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Wednesday, August 27, 2014

Out With The Old, In With The New

Just three days into the new school year and already it has been a huge eye opener for me.  Firstly, unlike British schools, whether public or private, our school has no formal or standardized uniform/dress code.  Students are basically free to wear whatever.  I saw kids in shorts with long sleeve shirts; others had long pants with shirt-sleeve shirts.   A few kids were wearing shorts and flip-flops, although the temperature this morning was @ 5C. Brrrrrrrrrrrrrrrrrrrrrr.
A couple wore hats/caps.  Some kids had coats on; others wore thin, loose fitting sweaters or windbreaker type jackets.  None of this would’ve been permissible at any of our previous schools.   We’re accustomed to having one set of clothing, worn by every student, whether boy or girl.   Strict compliance was not only expected of everyone, but rigorously enforced by school staff.     
Hairstyles varied just as much as clothing.  Lots of the boys’ sported spiky haircuts.  Can you say hair gel overload?  I saw a few “Bob Marley” look-a-likes running around.   One child had a Mohawk, and a diamond studded (fake, obviously) earring!   His haircut brought back vivid memories of a child from our previous school who, came to school with his hair frizzed up, as if he’d stuck his finger into an electrically socket.   He was publicly berated, by the school, in an Email to every parent, as an example of how NOT to cut your child’s hair. Poorly handled by school staff, I think.  Why didn’t the school handle this privately, instead of going public, is anyone’s guess.
The girls too were making their own fashion statements.  Haircuts were far less important to them.  Instead, it was all about having the latest, most modern and up-to-date school book bag.  Many substituted backpacks with airline approved carryon luggage trolleys to haul around their belongings.  Backpacks, on the other hand, were very popular with boys.     
Jewellery, fingernail/toenail polish and hair accessories were also very popular with girls.   A lot of them wore brightly colored bows of all different types, shapes, sizes, and colors.  Fingernail and toe nail polish, of all colors, appeared to be in fashion too.    Again, none of this would’ve been allowed at our last school, unless it was a certain color, size or style.  Uniformity is everything, right down to hair braids, clips and bows.     
I’m happy to see our new school being so open minded and liberal with students, allowing them to freely express themselves.  A completely different approach from the British system, the only system we’ve known. 
For now he’s managing well.  But I suspect his attitude and opinion will gradually change to fit the model of his new school, and that of his new friends.    And in due time, I suppose, ours will too.

Saturday, August 23, 2014

Meet The Taecher Day



We arrived a little late at Orientation Day.  For whatever reason, the bus ride ended several stops short of where we needed to change buses.  That meant walking part of the way, on foot, to catch our connecting bus.  When we finally did arrive at the school, things hadn’t even kicked off.  All that running and worrying for nothing.  When things finally did get started, we heard from four senior administrators. For a school this size, over 1,700 pupils, I guess you need that many, in order for things to run smoothly.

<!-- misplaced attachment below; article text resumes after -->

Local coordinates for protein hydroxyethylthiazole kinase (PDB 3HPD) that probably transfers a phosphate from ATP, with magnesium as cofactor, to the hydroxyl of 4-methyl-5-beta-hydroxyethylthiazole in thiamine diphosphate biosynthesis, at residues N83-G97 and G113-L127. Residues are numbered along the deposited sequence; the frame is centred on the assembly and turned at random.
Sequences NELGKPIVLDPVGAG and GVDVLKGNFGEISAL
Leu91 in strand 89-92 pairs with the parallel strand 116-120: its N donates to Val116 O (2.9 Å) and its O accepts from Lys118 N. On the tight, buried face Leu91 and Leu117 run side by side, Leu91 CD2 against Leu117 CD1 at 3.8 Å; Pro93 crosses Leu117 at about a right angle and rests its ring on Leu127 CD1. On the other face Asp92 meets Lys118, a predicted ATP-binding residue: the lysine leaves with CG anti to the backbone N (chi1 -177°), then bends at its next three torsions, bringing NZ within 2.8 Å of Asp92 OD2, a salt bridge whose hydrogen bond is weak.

The school is divided up into two tracks, German and English, both of which have an elementary and high school section.   Each school has its own principal.  One of the four principles acts as the managing director.

During the briefing, we learned quite a few interesting facts about the school, one being that JFK is not a private, international school, but rather a German public school.  And, there are close to 40 different nationalities represented at the school.  Of all the interesting factoids and subject matter presented to us that afternoon, the one that stood out for us was being told by the current managing director that,  “We all should feel proud of ourselves for having made it into the school.”

Hearing him say that made us pause.  Should all of us really feel proud for having gotten in, I wonder?  Is securing a spot here like winning the lottery?  For some parents, perhaps yes.  But for many others though, that might not be the case.  

Of course we’re happy to be part of a legendary school, one that’s been in Berlin for more than 50 years. That’s a no brainer.   But saying we all should be so grateful for the opportunity to be here, comes off sounding less than humble.  Btw, of the three schools we applied to in Berlin, each one sent us an acceptance letter. 


Following the briefing, parents and children were handed over to their child’s homeroom teacher, giving them an opportunity to see their child’s classroom and speak directly with the teacher.  It was here that we met Mr. Jones. 

Like our son, Mr. Jones holds dual German/American citizenship.  To our surprise, he also graduated from JFK, first enrolling at the school in 3rd grade. For roughly thirty minutes or so, it was just us and three other families (all boys), speaking with Mr. Jones about everything under the sun---mostly classroom issues.  In our opinion, Mr. J certainly made a good first impression. 



School starts Monday morning @8 a. m.   I’m looking forward to it, but can’t say the same for the school boy.    He’s nervous, albeit very well disguised.